Sunday, February 10, 2013

John Adams and the fourth of July myth

Just finished "John Adams" by David McCullough, which I've enjoyed as much as any political biography I've ever read. I knew nothing about him until I saw the HBO mini-series. If anything, that series undersells him.

John Adams and Thomas Jefferson were known as the voice and pen respectively of the American Declaration Of Independence. Their lives, while completely different, were intertwined. They both served as President. They both lived far longer than any of their contemporaries and died, hundreds of miles apart, on the same day, the fourth of July, 1826, which was the nation's 50th birthday.

Although the declaration is dated July 4th it was actually passed by Congress two days earlier and celebrations didn't take place until July 8th. At the time Adams said that July 2nd would be the date that would go down in history. According to McCullough's book Jefferson actually spent July 4th shopping for ladies gloves. However in later life both Adams and Jefferson bought into the national tradition so completely that they would argue vehemently that it all happened on the fourth. So much for primary sources.


  1. David McCullogh is tops and all his books make for compelling reading.Recalling his account of the Potsdam Conference in Truman gives me the shivers still.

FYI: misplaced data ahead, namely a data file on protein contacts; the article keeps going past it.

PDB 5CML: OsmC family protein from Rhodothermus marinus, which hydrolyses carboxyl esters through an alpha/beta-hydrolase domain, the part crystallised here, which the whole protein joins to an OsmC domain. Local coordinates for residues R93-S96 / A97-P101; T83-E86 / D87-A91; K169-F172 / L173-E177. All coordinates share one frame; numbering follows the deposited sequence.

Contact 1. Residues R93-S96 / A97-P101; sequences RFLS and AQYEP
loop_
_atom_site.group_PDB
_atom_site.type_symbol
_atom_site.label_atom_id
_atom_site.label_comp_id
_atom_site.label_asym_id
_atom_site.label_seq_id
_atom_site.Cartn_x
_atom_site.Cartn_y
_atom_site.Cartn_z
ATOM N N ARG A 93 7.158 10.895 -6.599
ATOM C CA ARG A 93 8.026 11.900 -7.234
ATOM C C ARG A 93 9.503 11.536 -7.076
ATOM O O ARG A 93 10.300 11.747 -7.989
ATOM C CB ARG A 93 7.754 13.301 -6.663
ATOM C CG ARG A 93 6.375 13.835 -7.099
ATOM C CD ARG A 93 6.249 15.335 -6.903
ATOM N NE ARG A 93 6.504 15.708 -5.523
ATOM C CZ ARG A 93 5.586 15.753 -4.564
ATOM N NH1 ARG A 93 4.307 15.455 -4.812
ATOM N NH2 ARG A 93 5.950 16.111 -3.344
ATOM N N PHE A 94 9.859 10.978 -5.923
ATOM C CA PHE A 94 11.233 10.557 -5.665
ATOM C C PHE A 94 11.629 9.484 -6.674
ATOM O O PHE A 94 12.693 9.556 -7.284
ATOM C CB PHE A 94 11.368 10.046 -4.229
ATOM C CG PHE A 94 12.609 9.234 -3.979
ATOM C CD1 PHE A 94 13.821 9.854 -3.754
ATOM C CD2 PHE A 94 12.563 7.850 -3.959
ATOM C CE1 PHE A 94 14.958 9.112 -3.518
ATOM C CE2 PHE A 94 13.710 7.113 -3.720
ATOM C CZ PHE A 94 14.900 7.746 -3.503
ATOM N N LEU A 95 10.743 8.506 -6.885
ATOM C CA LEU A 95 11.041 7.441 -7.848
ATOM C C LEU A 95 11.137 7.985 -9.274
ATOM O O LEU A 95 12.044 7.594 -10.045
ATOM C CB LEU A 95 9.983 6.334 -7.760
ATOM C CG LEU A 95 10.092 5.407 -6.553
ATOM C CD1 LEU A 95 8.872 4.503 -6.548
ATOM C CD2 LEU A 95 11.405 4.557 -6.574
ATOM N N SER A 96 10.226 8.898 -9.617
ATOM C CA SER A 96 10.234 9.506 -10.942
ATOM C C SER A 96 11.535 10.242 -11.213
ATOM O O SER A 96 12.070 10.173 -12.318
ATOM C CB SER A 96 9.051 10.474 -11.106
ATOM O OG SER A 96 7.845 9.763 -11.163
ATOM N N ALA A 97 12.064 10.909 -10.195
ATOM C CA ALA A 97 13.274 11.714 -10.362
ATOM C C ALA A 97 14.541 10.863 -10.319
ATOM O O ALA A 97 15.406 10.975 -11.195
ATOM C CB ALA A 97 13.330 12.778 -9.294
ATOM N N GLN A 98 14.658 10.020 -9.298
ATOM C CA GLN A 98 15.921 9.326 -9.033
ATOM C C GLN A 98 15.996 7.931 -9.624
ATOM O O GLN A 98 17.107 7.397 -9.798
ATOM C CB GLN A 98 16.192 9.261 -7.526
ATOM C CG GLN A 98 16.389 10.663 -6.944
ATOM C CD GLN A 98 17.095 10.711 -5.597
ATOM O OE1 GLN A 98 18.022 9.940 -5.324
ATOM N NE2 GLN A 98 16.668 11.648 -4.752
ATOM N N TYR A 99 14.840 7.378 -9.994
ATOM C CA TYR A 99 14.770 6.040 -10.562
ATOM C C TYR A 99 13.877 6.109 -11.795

The USA produces, in my humble opinion, the best writers of history in English.

    I regularly check to see who the winners are of various US history book prizes and am never disappointed.

    If anyone wants to be kept up till the early hours then may I recommend Robert Caro's monumental and justly celebrated biography of LBJ.

  2. I really enjoyed John Adams. It was slow in places and huge passages of time would pass rapidly it seemed but it was great history. The bit about Jefferson and Adams dying on the same day, 50 years on from 4th July deceleration signing was repeated many times at Christmas by me.

    Lincoln struck a similar tone I thought.

    I just bought this book to continue the USA history lesson

  3. I have placed a reservation at the library. More occasional book recommendations please.